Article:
After whole-body scanning and a brief break for urination, the patient was repositioned in the PET/MR scanner. The pelvic PET scan was performed as a 3D acquisition in list mode with 15 min/bed position (89 slices/bed) in 1–2 beds with a 24-slice overlap. Regional PET data were reconstructed with OSEM selecting 16 subsets and 4 iterations, and post-smoothing with a 4-mm Gaussian filter. Reconstructed images were then converted to SUV images. For pelvic MRI, T2-weighted images were acquired in the sagittal, transaxial and coronal planes, using the following T2-weighted image parameters: TR, 4000–7000 ms; TE, 146 ms; section thickness, 4 mm; section overlap, 0 mm; flip angle, 100°; FOV, 240 × 240 mm; matrix, 384 × 384; two excitations; and bandwidth, 83.3 kHz.
Dynamic contrast-enhanced (DCE) MRI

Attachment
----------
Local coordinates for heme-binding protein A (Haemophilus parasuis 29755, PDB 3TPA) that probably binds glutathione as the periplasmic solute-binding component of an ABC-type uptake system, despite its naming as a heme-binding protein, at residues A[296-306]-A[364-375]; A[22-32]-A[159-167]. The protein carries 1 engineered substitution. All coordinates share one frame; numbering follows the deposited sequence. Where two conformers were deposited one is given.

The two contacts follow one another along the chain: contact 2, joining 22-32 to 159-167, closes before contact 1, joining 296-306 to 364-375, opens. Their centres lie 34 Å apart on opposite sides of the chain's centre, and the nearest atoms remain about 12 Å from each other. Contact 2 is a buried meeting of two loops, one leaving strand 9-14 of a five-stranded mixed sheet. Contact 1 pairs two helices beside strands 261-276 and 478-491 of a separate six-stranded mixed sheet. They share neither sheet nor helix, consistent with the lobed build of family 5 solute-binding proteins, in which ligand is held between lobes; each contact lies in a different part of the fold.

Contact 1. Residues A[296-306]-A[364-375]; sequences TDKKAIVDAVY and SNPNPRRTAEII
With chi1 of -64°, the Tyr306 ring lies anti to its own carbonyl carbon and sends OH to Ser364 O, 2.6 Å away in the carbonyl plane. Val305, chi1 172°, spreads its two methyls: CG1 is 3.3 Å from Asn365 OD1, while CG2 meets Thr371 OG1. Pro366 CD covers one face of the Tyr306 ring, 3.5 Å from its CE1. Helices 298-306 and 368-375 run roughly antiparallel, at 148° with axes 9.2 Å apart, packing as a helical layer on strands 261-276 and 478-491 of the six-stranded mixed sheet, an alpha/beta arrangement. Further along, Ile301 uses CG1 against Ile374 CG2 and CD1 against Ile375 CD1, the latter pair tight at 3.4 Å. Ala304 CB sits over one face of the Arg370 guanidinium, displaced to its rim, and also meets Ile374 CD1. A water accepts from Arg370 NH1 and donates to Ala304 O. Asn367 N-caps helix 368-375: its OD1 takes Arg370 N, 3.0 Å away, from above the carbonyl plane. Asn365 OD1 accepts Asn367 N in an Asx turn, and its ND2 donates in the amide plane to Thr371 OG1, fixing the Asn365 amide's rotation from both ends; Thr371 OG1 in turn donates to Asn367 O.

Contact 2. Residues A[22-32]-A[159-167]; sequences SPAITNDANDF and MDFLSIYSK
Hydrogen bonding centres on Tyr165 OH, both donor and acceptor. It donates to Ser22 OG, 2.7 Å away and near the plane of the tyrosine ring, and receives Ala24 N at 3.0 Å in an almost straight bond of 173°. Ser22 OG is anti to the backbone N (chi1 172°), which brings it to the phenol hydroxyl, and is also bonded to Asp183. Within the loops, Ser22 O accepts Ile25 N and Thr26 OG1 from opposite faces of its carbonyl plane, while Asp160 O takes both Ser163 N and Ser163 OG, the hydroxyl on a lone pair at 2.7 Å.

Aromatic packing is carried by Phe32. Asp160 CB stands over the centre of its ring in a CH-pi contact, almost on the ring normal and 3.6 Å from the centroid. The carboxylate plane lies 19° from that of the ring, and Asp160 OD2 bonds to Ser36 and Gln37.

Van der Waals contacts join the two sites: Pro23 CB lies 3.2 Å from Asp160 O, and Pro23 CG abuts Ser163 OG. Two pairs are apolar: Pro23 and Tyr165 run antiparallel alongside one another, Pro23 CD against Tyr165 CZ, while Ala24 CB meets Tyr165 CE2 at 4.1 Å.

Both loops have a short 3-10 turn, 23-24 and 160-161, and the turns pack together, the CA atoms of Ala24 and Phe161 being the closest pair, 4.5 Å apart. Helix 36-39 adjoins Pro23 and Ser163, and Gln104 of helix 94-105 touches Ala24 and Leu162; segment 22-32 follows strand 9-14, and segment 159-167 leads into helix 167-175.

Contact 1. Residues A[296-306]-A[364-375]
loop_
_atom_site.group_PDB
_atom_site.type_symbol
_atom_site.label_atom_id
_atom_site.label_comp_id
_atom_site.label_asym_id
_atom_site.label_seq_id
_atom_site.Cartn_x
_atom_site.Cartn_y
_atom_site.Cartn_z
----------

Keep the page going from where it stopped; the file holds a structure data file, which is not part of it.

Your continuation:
Pelvic MRI was performed using a 3-T clinical scanner (Discovery MR750; GE Healthcare, Waukesha, WI) in 27 patients. To delineate the anatomy of the pelvis prior to pelvic DCE-MRI, T2-weighted imaging was performed in the sagittal, transaxial, and coronal planes. The following T2-weighted image parameters were used: TR, 3200–6000 ms; TE, 60–85 ms; section thickness, 4 mm; interval, 1 mm; flip angle, 111°; FOV, 240 × 240 mm; matrix, 320 × 224; two excitations; echo train length, 10; and bandwidth, 62.5 kHz. For DCE-MRI, a sagittal 3D fast spoiled-gradient-recalled T1-weighted sequence using the Dixon method with fat suppression (LAVA Flex; GE Healthcare) was used with the following parameters: TR, 5.0 ms; TE, 1.3 ms; section thickness, 3 mm; flip angle, 12°; FOV, 260 × 260 mm; matrix, 320 × 192; 1 excitation; and bandwidth, 166.7 kHz. After non-contrast images were acquired, 0.2 ml/kg of gadolinium-based contrast agent was injected at a rate of 2 ml/s using a contrast injector, followed by a 20-ml saline flush. Image sets were acquired at multiple phases, at 45, 80 and 120 s after initiation of injection. In 40 patients, DCE-MRI was performed at other institutes using 1.5-T clinical scanners (Magnetom Aera; Siemens Healthineers, or Signa HDe; GE Healthcare).